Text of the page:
Previous drought assessment regarding inter-basin engineering in China has often aimed at large water transfer projects such as the South to North Water Diversion Project (Liu et al., 2015; Liu et al., 2018; Rogers et al., 2019; Zhang et al., 2020), and the Yangtze River to Taihu Lake Water Diversion Project (Hu et al., 2008; Li et al., 2011; Dai et al., 2020). Nevertheless, water transfer projects across relatively small drainage basins also need attention since these regions can cover key cities with fast-growing economies and dense populations. The Weihe River, the largest tributary of the Yellow River, is the most vital water source for the Guanzhong Plain in Shaanxi Province (Zhao et al., 2019). As a key region integral to the comprehensive development of Western China, the Weihe River Basin has experienced dramatically decreasing precipitation and runoff in recent decades under the influence of climate change, population growth, and urbanization, which is likely to exacerbate water shortages and pose new challenges to water resource management in the Guanzhong Plain (Guo et al., 2017; Deng et al., 2020). To cope with this, the Hanjiang to Weihe River Water Diversion Project has been under construction since 2014 (Ren et al., 2020). In the engineering demonstration phase, studies showed that water supply is to be configured in two stages so that the coordination of the water transfer process is easy and the feasibility and cost are improved (Zhao et al., 2010). However, limited research in recent years has integrated precipitation and fully considered the impact of simultaneous drought in the water intake and receiving regions on the project. Thus, investigation of concurrent drought in these two areas will provide sufficient reference for the rational design of a water resources scheduling scheme and will also be significant to regional food production and national strategic security.
This study has the following objectives: (1) separately characterize drought risk changes in the water intake and receiving regions over the last 50 years, (2) quantitatively evaluate the probability and return period of concurrent drought between these two regions, (3) project whether the concurrent drought condition is to become worse in the next 30 years, and (4) explore possible mechanisms driving the variations in concurrent drought probability under climate change.

2 Materials and methods

2.1 Study area

The Hanjiang to Weihe River Water Diversion Project (HWRWDP) is designed to divert 1.5 billion m3 of water from the Hanjiang River to the Weihe River annually after 2030 (Figure 1) (Liu et al., 2019). The upstream of the Hanjiang River, which supplies water for the project, spans from its origin in Ningqiang County to the Danjiangkou Reservoir (Zhou et al., 2017). The Hanjiang River Basin has high seasonal precipitation variability (700-1100 mm per annum), 70% of which is in the rainy season (May-October) (She et al., 2017). The Weihe River basin, covering 134,766 km2 in Shaanxi Province (Zhao et al., 2019), features semi-arid hydrological characteristics with average annual precipitation of 500-800 mm, which is the densest during June to October (Guo et al., 2017; Ren et al., 2020). The HWRWDP consists of two parts. The first part consists of water transfer projects including Huangjinxia Water Control Project, Sanhekou Water Control Project, and Qinling Water Conveyance Tunnel (Table A1). The second is a water distribution project with a total length of 330 km designed to supply water to key cities and industrial parks such as Xi’an and Jingwei Industrial Park (MWR-PRC, 2016a, 2016b).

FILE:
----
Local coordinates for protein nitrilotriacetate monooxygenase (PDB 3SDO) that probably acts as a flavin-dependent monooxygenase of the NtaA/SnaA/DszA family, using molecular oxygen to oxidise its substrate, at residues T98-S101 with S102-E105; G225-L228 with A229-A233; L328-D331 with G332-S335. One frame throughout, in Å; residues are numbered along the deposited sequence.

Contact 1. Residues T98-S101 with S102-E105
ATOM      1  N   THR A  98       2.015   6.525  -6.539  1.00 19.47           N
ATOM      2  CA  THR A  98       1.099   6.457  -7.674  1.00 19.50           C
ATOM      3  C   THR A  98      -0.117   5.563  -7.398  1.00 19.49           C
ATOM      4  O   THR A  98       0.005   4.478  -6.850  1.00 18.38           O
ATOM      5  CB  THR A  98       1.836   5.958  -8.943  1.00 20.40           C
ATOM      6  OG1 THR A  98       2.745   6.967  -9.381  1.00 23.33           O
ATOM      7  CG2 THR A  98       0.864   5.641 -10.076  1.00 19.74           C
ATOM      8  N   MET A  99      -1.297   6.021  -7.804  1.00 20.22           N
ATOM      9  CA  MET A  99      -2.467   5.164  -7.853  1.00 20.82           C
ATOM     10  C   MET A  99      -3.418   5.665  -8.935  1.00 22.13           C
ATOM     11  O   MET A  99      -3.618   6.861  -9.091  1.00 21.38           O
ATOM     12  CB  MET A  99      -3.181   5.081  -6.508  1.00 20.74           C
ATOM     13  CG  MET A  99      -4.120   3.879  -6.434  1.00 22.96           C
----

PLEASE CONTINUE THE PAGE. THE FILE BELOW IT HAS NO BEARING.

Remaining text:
Figure 1 Summary of the study area

2.2 Data

Observed monthly precipitation and temperature series in 1969-2018 were sourced from China Meteorological Data Service Centre ( Fourteen stations that uniformly and densely cover the study area were selected for analysis (seven for the water intake and seven for the water receiving basins). The average of values recorded at the seven sites were used to represent general meteorological condition and to calculate drought index in one basin. The temporal coverage of each station was no less than 99% complete (Table A2).
Simulations of monthly total precipitation and temperature in 1969-2050 were obtained from seven global climate models (GCMs) of the Coupled Model Intercomparison Project Phase 6 (CMIP6) ( These models were selected based on their strong correlation with meteorological observations (Table A3) and good performance in simulating historical precipitation and temperature in China, as previously verified (Liu et al., 2015; Zhou et al., 2020). The historical experiment and data from the Shared Socioeconomic Pathways (SSPs) were combined to project future climate. Among all the scenarios, the SSP 2-4.5 has attracted broad attention in countries aiming at sustainable development. The SSP 5-8.5, which embodies the worst high end forcing pathway, is also the focus of current research projects (Aadhar and Mishra, 2020; Wang et al., 2021). Therefore, both scenarios were chosen to help detect future concurrent drought and compare whether drought would be alleviated in a lower radiation emission scenario. The GCM outputs for one basin were averaged in each scenario since the mean value can provide more conservative estimates and decrease the uncertainties in future climate forecasts relative to a single model output (Li et al., 2019; Wang et al., 2020).

2.3 Methods

2.3.1 Drought index